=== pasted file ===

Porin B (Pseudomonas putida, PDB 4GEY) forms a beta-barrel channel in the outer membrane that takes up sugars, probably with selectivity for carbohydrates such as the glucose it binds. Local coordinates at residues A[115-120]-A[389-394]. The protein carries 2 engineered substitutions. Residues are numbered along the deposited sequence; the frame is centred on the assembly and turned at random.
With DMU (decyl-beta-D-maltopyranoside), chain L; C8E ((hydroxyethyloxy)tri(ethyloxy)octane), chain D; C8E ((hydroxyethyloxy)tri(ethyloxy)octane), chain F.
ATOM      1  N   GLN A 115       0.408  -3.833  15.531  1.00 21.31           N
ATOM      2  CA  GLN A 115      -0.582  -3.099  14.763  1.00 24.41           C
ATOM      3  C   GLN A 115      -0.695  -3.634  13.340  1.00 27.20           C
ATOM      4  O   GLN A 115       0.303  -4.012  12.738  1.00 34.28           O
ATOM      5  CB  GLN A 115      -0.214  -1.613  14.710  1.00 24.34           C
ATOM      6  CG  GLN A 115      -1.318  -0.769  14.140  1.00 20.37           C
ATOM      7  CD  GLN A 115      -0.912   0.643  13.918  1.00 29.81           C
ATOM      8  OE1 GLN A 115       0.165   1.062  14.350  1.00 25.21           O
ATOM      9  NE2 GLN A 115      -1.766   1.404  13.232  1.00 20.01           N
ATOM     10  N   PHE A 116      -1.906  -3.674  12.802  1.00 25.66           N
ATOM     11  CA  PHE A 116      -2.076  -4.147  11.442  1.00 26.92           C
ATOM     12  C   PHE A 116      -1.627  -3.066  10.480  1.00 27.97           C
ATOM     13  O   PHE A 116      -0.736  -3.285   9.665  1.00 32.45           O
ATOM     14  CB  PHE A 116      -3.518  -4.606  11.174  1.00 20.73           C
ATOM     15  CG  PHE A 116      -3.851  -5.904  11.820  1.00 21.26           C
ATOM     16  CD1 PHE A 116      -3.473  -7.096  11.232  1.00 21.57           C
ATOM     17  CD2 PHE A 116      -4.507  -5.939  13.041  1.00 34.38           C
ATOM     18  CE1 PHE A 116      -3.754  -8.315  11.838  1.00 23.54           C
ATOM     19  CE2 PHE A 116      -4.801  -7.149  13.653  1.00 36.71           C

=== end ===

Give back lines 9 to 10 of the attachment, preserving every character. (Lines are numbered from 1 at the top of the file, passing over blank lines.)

ATOM      7  CD  GLN A 115      -0.912   0.643  13.918  1.00 29.81           C
ATOM      8  OE1 GLN A 115       0.165   1.062  14.350  1.00 25.21           O